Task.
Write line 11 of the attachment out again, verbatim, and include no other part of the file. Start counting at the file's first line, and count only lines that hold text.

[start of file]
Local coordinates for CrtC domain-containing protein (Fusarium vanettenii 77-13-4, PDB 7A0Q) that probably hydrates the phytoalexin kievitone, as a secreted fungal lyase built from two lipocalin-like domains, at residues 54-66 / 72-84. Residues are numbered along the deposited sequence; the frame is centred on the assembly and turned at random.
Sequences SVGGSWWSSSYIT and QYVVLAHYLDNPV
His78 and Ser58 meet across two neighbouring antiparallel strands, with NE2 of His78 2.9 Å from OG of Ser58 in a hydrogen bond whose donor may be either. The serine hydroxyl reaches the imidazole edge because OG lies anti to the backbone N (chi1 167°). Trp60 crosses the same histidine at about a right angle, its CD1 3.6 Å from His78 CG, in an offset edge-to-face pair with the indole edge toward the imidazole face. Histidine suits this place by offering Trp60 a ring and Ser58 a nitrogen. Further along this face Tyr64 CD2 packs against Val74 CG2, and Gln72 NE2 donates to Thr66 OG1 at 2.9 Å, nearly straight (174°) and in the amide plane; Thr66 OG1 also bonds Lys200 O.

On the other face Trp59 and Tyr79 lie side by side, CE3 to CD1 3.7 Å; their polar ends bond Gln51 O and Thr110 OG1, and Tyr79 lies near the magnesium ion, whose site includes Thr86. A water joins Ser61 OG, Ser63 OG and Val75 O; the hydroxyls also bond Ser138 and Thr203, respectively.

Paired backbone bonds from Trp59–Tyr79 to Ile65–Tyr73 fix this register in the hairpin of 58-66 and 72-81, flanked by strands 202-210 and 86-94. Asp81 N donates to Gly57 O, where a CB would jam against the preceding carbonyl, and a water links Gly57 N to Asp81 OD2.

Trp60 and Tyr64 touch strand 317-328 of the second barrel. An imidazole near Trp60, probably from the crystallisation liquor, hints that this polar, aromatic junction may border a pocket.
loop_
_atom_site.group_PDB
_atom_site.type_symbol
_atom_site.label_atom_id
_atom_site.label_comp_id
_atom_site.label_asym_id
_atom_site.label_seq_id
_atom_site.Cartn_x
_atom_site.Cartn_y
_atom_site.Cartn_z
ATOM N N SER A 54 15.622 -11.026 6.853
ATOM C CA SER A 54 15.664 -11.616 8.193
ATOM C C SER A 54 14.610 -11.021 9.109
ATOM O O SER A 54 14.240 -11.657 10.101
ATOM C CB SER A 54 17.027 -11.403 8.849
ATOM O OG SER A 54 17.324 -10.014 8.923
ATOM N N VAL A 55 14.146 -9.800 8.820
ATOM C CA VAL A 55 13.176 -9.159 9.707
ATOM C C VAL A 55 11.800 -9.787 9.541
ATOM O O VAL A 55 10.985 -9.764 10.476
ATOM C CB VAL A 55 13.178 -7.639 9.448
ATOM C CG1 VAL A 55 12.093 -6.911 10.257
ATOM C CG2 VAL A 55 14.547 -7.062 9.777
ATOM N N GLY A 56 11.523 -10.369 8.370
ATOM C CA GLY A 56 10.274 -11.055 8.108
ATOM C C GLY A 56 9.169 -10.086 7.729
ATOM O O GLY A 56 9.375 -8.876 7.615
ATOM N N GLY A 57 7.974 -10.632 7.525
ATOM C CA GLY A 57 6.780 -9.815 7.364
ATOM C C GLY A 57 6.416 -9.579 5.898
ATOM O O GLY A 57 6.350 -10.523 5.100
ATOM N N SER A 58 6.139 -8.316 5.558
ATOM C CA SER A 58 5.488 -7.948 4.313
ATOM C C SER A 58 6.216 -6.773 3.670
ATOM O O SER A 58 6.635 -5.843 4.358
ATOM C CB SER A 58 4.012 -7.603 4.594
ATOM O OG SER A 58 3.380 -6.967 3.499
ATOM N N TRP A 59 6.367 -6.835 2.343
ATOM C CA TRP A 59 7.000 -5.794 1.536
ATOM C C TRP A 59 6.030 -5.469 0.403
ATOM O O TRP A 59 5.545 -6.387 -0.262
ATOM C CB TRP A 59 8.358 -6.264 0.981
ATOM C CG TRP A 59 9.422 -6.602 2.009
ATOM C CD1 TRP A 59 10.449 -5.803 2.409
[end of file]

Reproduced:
_atom_site.label_comp_id